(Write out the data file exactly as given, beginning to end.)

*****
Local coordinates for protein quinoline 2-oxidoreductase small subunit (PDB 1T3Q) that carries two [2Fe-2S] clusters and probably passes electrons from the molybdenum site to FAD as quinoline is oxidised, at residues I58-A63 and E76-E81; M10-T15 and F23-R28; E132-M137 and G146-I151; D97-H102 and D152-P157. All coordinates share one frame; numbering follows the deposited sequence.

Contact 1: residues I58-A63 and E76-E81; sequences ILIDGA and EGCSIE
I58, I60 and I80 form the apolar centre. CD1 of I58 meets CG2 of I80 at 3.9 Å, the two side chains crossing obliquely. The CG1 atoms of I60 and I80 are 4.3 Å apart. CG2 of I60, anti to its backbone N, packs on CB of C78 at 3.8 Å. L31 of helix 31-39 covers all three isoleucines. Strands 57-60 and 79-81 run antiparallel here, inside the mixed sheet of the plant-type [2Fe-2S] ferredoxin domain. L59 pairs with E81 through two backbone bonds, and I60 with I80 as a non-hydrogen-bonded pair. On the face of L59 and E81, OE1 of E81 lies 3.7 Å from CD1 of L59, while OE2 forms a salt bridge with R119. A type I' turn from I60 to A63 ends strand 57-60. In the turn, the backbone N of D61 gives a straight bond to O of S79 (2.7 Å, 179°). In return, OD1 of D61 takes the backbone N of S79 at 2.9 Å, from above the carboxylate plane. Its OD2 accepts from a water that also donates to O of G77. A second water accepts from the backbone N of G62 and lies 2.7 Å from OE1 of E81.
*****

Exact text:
Local coordinates for protein quinoline 2-oxidoreductase small subunit (PDB 1T3Q) that carries two [2Fe-2S] clusters and probably passes electrons from the molybdenum site to FAD as quinoline is oxidised, at residues I58-A63 and E76-E81; M10-T15 and F23-R28; E132-M137 and G146-I151; D97-H102 and D152-P157. All coordinates share one frame; numbering follows the deposited sequence.

Contact 1: residues I58-A63 and E76-E81; sequences ILIDGA and EGCSIE
I58, I60 and I80 form the apolar centre. CD1 of I58 meets CG2 of I80 at 3.9 Å, the two side chains crossing obliquely. The CG1 atoms of I60 and I80 are 4.3 Å apart. CG2 of I60, anti to its backbone N, packs on CB of C78 at 3.8 Å. L31 of helix 31-39 covers all three isoleucines. Strands 57-60 and 79-81 run antiparallel here, inside the mixed sheet of the plant-type [2Fe-2S] ferredoxin domain. L59 pairs with E81 through two backbone bonds, and I60 with I80 as a non-hydrogen-bonded pair. On the face of L59 and E81, OE1 of E81 lies 3.7 Å from CD1 of L59, while OE2 forms a salt bridge with R119. A type I' turn from I60 to A63 ends strand 57-60. In the turn, the backbone N of D61 gives a straight bond to O of S79 (2.7 Å, 179°). In return, OD1 of D61 takes the backbone N of S79 at 2.9 Å, from above the carboxylate plane. Its OD2 accepts from a water that also donates to O of G77. A second water accepts from the backbone N of G62 and lies 2.7 Å from OE1 of E81.